2011 has seen a strong start in terms of viral videos. Perhaps we all need a silly pick me up in poor economic times, particularly when our taxes are due, but it seems videos get more viral much faster these days. Here are some of the best ones so far. Click on any of the Prediculous questions below to make your prediction on these videos.
This kid is insane! Dance like nobody’s watching, little ginger, and excellent work at ignoring your sister!
This young lady makes tying a cherry stem in a knot seem antiquated. Obvious explicit comments are made and good time is had by all.
Love it or hate it (we’re looking at you Javier!), this video has been huge since it was uploaded on April 18. It reminds me of this clever military remake from back in 2009. Which do you prefer?
This impossibly cute video has over 16 million hits. Some days I think viral videos should get platinum status, you know, since albums are no longer relevant.
Oh look, another cute baby video! This one is made even cuter when you know that the little tyke is laughing at his father ripping up a rejection letter from a job.
We hope you enjoyed these! Did we miss any? Email us! Prediculous@prediculous.com
Nicolas Cage’s career is reminiscent of his hair: fading. The history of the man’s work can be seen in his hairline.
I think that it’s safe to say that we’ve all seen Nicolas Cage movie trailers at one time or another and asked ourselves “how does this man keep getting work?” Not only getting work, but the sheer volume of work that he does. Cage has 7 films coming out in the next two years, and I think we can safely say that the man is going for quantity over quality in a big way. Perhaps it was the IRS, to whom Cage owes over $13 million who lit a fire under the actor or maybe its the $276,000 he spent on a dinosaur skull.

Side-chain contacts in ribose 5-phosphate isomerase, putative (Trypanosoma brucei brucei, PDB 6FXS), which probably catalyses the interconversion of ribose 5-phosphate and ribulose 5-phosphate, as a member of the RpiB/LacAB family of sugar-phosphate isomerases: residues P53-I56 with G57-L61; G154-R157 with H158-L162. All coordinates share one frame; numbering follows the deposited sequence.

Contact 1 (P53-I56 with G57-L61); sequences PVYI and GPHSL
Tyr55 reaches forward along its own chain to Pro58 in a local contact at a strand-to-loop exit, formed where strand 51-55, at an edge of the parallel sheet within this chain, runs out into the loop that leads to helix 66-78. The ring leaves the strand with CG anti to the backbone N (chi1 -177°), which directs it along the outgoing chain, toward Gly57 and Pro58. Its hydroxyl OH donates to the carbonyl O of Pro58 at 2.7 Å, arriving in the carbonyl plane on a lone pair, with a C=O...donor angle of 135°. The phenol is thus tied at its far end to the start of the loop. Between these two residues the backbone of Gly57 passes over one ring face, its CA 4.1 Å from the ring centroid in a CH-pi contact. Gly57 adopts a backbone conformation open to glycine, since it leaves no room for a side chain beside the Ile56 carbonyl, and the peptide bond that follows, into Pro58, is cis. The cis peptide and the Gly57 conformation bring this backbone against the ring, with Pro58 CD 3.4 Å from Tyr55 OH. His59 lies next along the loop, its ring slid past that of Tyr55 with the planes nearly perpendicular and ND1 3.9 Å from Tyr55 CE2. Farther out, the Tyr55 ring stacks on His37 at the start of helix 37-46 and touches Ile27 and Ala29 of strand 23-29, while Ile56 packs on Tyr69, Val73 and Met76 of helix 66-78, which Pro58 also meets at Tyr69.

Nicolas Cage started out strong. Check out his early Rotten Tomatoes scores; Cage started out with the 1982 classic with Fast Times At Ridgemont High scoring an 80%. Surprisingly, the critics thought his follow up films were even stronger that Fast Times (Valley Girl, Birdy, Peggy Sue Got Married, and Moonstruck all score more than 80%). The cherry on top of his early career was Raising Arizona, where his performance earned the film a 90% review.